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After a chaotic three years, GPU sales are starting to look normal-ish again

Enlarge / AMD’s Radeon RX 7600.

Andrew Cunningham

It’s been an up-and-down decade for most consumer technology, with a pandemic-fueled boom in PC sales giving way to a sales crater that the market is still gradually recovering from. But few components have had as hard a time as gaming graphics cards, which were near impossible to buy at reasonable prices for about two years and then crashed hard as GPU companies responded with unattainable new high-end products.

According to the GPU sales analysts at Jon Peddie Research, things may finally be evening out. Its data shows that GPU shipments have returned to quarter-over-quarter and year-over-year growth after two years of shrinking sales. This is the second consecutive quarter this has happened, which “strongly indicates that things are finally on the upswing for the graphics industry.”

JPR reports that overall GPU unit shipments (which include integrated and dedicated GPUs) are up 16.8 percent from Q2 and 36.6 percent from a year ago. Dedicated GPU sales increased 37.4 percent from Q2. When comparing year-over-year numbers, the biggest difference is that Nvidia, AMD, and Intel all have current-generation GPUs available in the $200–$300 range, including the GeForce RTX 4060, the Radeon RX 7600, and the Arc A770 and A750, all of which were either unavailable or newly launched in Q3 of 2022.

JPR warned against reading too much into the sales increase, noting that it “largely reflects a cleaning out and straightening up of the distribution channel.” In other words, supply and demand are syncing back up, but the overall market for PCs and the components that go in them is still expected to continue its gradual decline.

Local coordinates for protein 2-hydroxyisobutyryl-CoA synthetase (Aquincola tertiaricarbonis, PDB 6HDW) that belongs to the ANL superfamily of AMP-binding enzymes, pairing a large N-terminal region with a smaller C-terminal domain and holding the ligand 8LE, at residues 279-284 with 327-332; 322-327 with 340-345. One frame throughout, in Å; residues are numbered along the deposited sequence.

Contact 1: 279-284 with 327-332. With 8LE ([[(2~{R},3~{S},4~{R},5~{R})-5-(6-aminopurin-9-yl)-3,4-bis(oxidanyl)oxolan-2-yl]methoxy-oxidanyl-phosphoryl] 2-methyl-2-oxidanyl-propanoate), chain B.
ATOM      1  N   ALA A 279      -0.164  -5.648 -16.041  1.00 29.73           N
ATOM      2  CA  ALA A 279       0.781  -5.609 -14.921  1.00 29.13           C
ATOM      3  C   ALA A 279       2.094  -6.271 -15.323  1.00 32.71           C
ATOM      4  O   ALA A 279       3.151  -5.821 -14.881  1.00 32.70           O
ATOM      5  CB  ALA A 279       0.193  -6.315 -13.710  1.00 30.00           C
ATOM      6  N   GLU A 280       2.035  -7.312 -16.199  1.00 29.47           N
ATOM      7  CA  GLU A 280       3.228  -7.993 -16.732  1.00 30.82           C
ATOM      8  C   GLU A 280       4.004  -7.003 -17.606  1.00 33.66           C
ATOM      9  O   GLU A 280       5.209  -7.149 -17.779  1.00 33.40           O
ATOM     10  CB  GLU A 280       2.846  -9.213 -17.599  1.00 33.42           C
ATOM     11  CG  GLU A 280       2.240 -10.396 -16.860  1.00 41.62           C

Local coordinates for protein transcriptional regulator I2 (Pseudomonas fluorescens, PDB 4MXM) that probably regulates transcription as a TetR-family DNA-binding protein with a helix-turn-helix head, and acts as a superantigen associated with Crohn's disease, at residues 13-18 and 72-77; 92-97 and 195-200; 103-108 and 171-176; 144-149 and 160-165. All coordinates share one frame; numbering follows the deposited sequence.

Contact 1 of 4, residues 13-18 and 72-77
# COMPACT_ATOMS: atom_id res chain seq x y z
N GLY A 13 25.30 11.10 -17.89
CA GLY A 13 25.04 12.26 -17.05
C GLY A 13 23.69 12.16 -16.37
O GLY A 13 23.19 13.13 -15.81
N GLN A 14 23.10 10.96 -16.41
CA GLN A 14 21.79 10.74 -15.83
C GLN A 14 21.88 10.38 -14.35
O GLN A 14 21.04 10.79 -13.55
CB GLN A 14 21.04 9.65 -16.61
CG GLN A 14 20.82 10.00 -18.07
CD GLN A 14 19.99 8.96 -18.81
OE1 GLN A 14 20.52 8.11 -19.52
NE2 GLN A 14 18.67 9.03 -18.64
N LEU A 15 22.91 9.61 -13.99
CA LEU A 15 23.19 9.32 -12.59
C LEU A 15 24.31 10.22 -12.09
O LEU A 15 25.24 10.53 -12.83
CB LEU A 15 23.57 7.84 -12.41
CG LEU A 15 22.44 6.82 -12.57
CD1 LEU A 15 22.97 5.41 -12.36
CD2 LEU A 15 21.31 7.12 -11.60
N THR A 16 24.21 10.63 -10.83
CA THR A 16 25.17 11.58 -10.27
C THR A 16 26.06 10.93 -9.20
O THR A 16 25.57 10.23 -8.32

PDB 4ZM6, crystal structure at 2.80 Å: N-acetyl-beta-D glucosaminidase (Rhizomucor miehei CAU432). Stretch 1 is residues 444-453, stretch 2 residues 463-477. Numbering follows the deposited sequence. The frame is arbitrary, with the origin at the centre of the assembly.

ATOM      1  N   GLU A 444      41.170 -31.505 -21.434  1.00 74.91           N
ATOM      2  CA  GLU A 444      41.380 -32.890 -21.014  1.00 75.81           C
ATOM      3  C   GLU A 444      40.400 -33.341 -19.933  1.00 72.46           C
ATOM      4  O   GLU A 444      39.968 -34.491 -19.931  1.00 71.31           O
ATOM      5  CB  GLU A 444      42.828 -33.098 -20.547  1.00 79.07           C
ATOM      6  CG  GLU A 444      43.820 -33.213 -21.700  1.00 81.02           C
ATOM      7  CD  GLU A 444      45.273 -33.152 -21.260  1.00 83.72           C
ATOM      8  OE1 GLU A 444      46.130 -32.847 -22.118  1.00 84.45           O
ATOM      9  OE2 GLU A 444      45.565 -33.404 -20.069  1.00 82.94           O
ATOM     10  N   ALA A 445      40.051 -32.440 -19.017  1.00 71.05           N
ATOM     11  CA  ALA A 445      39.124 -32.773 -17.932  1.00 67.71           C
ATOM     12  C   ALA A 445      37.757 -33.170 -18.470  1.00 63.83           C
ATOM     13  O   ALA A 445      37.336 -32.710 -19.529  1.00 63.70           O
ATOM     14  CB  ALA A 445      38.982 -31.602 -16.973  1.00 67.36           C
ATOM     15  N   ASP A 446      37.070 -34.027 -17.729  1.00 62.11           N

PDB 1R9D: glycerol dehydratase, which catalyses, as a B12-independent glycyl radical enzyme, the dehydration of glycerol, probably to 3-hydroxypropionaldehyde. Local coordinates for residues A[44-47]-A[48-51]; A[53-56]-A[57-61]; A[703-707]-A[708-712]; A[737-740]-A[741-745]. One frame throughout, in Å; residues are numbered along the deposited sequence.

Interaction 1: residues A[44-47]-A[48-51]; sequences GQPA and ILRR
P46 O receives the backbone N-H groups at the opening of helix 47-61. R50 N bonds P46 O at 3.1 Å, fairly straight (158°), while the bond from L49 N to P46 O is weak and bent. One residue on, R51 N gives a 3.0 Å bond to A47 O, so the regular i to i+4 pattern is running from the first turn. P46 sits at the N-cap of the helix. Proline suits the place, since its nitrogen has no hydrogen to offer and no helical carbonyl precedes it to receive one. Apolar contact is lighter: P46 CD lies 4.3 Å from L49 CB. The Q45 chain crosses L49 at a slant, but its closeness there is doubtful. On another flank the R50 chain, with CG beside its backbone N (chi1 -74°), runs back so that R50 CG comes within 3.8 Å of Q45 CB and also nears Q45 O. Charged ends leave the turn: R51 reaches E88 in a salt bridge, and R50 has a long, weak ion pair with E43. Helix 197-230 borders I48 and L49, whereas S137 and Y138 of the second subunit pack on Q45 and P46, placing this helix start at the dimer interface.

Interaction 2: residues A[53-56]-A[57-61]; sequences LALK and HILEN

JPR’s numbers are backed up by ones we’ve seen from Nvidia and AMD recently. Nvidia reported that its gaming revenue was up 15 percent from last quarter and 81 percent from last year. At $2.86 billion, Nvidia’s gaming division is currently a distant second to its data center division, which made $14.51 billion last quarter thanks to Nvidia’s domination of the buzzy and lucrative AI GPU business. But it’s still a respectable bounce-back for GeForce.

AMD’s gaming division revenue was down 8 percent year over year in its most recent quarter, though the company says that was mostly due to a decline in its “semi-custom revenue,” the chips that go into products like the Xbox, PlayStation, and Steam Deck consoles. Radeon GPU sales were actually up year over year.

That’s not to say that things have totally reverted to the pre-2020 norm. Current-generation GPUs still essentially don’t exist around or below the $200 mark, with the Arc A580 and A380 being the only real exceptions. The very highest-end GPUs still sell for $1,000 or more, and there are signs that the RTX 4090, in particular, is actually getting more expensive as it becomes more popular for AI applications. And this generation’s upgrades, especially for the kinds of midrange GPUs that most people actually buy, have not increased performance as far as older upgrades have.


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